Have a great weekend! :)

Dave

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p2u once came to Jenn's BB (at my invitation). Maybe I should have mentioned that although he is Dutch, he can speak fluid Russian. He is also a classical pianist! In other words ....... I think he is quite clever and should not be rubbished!

He's Dutch, speaks Russian, and plays piano? And that's supposed to impress me? How does classical music make one an expert in how a security application should work? How does it qualify someone to advise in technical matters related to computers and software? Does speaking Russian make him a Microsoft MVP?

On the subject (kinda!) I recently went here http://validator.w3.org/#validate_by_uri and typed in Jenn's web site address http://www.pqlr.com If you were to do the same I'd be interested in any comment you may have thereafter. Please PM or email me if you'd prefer.

pqlr.com is a parked domain. If you are concerned about the content, then contact the company that parked it.

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I thought it might! :angry:

p2u once came to Jenn's BB (at my invitation). Maybe I should have mentioned that although he is Dutch, he can speak fluid Russian. He is also a classical pianist! In other words ....... I think he is quite clever and should not be rubbished!

On the subject (kinda!) I recently went here http://validator.w3.org/#validate_by_uri and typed in Jenn's web site address http://www.pqlr.com If you were to do the same I'd be interested in any comment you may have thereafter. Please PM or email me if you'd prefer.

Have a great weekend! :lol:

Dave

Hi Dave.

I wasn't trying to blow off the talented russian. You do realize however, that he disected a really old version of mbam? v1.09, which didn't support many of the technologies we have now. I suspect if he were to do his testing against the recent version, he'd find it's a bit more complicated than he makes it out to be.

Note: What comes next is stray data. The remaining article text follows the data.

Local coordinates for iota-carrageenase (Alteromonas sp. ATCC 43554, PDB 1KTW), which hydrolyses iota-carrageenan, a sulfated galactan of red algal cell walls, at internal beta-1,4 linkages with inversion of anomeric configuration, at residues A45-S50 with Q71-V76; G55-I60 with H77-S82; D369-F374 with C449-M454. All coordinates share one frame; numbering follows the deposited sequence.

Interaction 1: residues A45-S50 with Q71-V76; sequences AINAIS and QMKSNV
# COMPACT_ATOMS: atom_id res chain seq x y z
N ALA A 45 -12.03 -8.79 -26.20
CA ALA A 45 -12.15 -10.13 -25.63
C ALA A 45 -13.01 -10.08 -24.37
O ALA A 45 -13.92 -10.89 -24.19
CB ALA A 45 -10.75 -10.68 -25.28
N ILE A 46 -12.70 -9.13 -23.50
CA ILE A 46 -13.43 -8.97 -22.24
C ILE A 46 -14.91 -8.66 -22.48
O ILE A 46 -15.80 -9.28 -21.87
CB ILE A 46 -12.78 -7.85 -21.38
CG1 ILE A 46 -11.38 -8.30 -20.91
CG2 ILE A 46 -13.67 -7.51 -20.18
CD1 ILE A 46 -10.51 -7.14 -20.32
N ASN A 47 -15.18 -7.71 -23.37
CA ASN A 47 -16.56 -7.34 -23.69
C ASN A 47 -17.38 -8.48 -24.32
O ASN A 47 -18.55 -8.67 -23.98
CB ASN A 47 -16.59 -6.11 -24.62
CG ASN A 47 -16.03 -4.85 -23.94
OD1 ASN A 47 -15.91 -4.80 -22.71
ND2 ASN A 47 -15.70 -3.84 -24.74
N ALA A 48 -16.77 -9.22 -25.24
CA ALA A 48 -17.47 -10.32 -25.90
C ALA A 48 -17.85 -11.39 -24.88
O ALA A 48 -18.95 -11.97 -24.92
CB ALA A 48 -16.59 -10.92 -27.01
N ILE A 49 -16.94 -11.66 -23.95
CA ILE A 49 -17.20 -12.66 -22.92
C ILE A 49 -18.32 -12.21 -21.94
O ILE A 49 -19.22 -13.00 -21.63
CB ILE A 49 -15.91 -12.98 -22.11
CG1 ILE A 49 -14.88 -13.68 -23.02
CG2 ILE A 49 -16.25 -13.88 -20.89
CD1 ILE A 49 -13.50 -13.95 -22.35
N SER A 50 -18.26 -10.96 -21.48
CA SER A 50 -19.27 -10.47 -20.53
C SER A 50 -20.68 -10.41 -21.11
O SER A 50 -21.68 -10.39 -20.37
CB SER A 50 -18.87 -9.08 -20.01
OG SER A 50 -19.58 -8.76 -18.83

Specifically, mbam isn't an antivirus scanner, and so doesn't play by those rules. This allows us to catch many things by hueristics that others miss. And you don't have to take my word for this, a google search will show you.

Comparing antivirus scanning technology to mbam is like comparing a motor and an engine; One's electric and the other isn't. No fair comparison can be established. Each performs well in it's own environment.

I have nothing to say regarding the site, as I've told you many times, I really don't have time to explore sites unless said site might contain malicious scripts and/or trojan downloads.

Have a good weekend Dave!

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3. Files by name - yes, you heard that correctly; MalwareBytes also detects files by name. For example when I was playing with it, I planted a dummy txt file into System32 with the name amvo0.dll

It was immediately detected as

CODE

C:\WINDOWS\system32\amvo0.dll (Trojan.Agent) -> Quarantined and deleted successfully.

This, of course, is unacceptable for a program that wants to belong in a certain class!

I also read about this behaviour in the avira forum :angry:

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I also read about this behaviour in the avira forum :angry:

If anyone is part of any of these threads I would be interested to get a reaction the the following question :

"vundo is randomly named and polymorphic yet MBAM detects it far more often then most AVs , how are they doing this with just file names and MD5s ?"

This is another good one :

"why is MBAM the only application that seems to have a handle on antivirus xp 2008 . it is randomly named and detected by next to no AVs on a regular basis , how are they doing this ?"

It would also help us if it was made clear that we are not an AV .

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If anyone is part of any of these threads I would be interested to get a reaction the the following question :

"vundo is randomly named and polymorphic yet MBAM detects it far more often then most AVs , how are they doing this with just file names and MD5s ?"

This is another good one :

"why is MBAM the only application that seems to have a handle on antivirus xp 2008 . it is randomly named and detected by next to no AVs on a regular basis , how are they doing this ?"

It would also help us if it was made clear that we are not an AV .

Do you have a reference for those statements?

I can't seem to find them.